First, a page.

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Temporal anti-aliasing

From Wikipedia, the free encyclopedia

Temporal anti-aliasing (TAA) is a spatial anti-aliasing technique for computer-generated video that combines information from past frames and the current frame to remove jaggies in the current frame. In TAA, each pixel is sampled once per frame but in each frame the sample is at a different location within the pixel. Pixels sampled in past frames are blended with pixels sampled in the current frame to produce an anti-aliased image.[1]

TAA compared to MSAA

Prior to the development of TAA, MSAA was the dominant anti-aliasing technique. MSAA samples (renders) each pixel multiple times at different locations within the pixel and averages the samples to produce the final pixel value. In contrast, TAA samples each pixel only once per frame, but it samples the pixels at a different locations in different frames. This makes TAA faster than MSAA. In parts of the picture without motion, TAA effectively computes MSAA over multiple frames and achieves the same quality as MSAA with lower computational cost.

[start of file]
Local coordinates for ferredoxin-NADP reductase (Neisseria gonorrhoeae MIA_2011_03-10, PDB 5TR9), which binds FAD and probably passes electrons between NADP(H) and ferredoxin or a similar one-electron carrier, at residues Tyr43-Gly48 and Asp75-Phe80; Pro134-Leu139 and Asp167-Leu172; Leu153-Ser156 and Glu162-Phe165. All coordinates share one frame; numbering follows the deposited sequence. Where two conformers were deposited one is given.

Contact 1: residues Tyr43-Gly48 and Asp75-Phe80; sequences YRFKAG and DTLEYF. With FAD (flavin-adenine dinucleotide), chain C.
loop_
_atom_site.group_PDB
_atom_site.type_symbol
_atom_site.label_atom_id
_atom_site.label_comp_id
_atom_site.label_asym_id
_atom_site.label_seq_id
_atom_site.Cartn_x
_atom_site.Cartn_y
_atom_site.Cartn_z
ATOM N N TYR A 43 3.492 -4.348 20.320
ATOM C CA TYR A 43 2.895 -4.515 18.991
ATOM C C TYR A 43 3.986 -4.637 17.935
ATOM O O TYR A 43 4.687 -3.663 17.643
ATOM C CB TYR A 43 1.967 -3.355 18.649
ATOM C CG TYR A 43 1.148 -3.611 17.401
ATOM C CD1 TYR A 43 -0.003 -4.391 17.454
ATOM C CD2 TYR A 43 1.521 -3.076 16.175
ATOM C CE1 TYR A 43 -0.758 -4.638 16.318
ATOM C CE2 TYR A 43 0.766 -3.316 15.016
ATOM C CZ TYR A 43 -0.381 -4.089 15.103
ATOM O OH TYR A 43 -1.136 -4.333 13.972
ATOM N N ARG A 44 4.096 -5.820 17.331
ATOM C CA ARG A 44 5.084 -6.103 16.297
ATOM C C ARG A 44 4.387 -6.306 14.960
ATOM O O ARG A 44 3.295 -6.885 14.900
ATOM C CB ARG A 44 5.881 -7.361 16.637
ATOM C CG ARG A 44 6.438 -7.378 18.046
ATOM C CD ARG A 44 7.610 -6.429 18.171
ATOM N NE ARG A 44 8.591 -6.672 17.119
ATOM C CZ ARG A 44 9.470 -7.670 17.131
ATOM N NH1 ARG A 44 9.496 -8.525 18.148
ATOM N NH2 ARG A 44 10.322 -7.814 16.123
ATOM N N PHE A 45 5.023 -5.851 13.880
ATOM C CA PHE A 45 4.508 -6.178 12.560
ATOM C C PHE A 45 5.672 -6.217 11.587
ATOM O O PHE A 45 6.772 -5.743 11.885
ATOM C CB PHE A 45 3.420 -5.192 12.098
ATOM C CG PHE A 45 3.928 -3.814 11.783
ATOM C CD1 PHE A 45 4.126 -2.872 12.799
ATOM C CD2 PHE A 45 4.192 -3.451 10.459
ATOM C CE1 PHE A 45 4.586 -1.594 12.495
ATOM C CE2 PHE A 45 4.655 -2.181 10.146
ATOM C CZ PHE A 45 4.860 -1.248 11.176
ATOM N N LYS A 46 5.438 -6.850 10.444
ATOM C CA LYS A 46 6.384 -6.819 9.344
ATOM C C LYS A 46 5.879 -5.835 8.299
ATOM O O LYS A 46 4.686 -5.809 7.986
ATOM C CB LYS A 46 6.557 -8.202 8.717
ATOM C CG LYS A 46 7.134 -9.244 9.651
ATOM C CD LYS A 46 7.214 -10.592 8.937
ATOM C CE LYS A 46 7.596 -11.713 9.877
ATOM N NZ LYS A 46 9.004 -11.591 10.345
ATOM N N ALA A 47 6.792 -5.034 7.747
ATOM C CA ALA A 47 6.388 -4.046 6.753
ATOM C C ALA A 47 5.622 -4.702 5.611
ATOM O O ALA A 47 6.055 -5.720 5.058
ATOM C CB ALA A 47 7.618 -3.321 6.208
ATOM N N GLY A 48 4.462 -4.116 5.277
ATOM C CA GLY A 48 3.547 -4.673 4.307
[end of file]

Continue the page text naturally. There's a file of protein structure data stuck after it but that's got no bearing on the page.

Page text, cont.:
TAA compared to FXAA

TAA and FXAA both sample each pixel only once per frame, but FXAA does not take into account pixels sampled in past frames, so FXAA is simpler and faster but can not achieve the same image quality as TAA or MSAA.

Implementation

Sampling the pixels at a different position in each frame can be achieved by adding a per-frame "jitter" when rendering the frames. The "jitter" is a 2D offset that shifts the pixel grid, and its X and Y magnitude are between 0 and 1.[1][2]

When combining pixels sampled in past frames with pixels sampled in the current frame, care needs to be taken to avoid blending pixels that contain different objects, which would produce ghosting or motion-blurring artifacts. Different implementation of TAA have different ways of achieving this. Possible methods include:

  • Using motion vectors from the game engine to perform motion compensation before blending.
  • Limiting (clamping) the final value of a pixel by the values of pixels surrounding it.[1]

TAA compared to DLSS

Nvidia's DLSS operates on similar principles to TAA. Like TAA, it uses information from past frames to produce the current frame. Unlike TAA, DLSS does not sample every pixel in every frame. Instead, it samples different pixels in different frames and uses pixels sampled in past frames to fill in the unsampled pixels in the current frame. DLSS uses machine learning to combine samples in the current frame and past frames, and it can be thought of as an advanced TAA implementation.[3][4]

See also

References

This page was last edited on 2 July 2021, at 10:28
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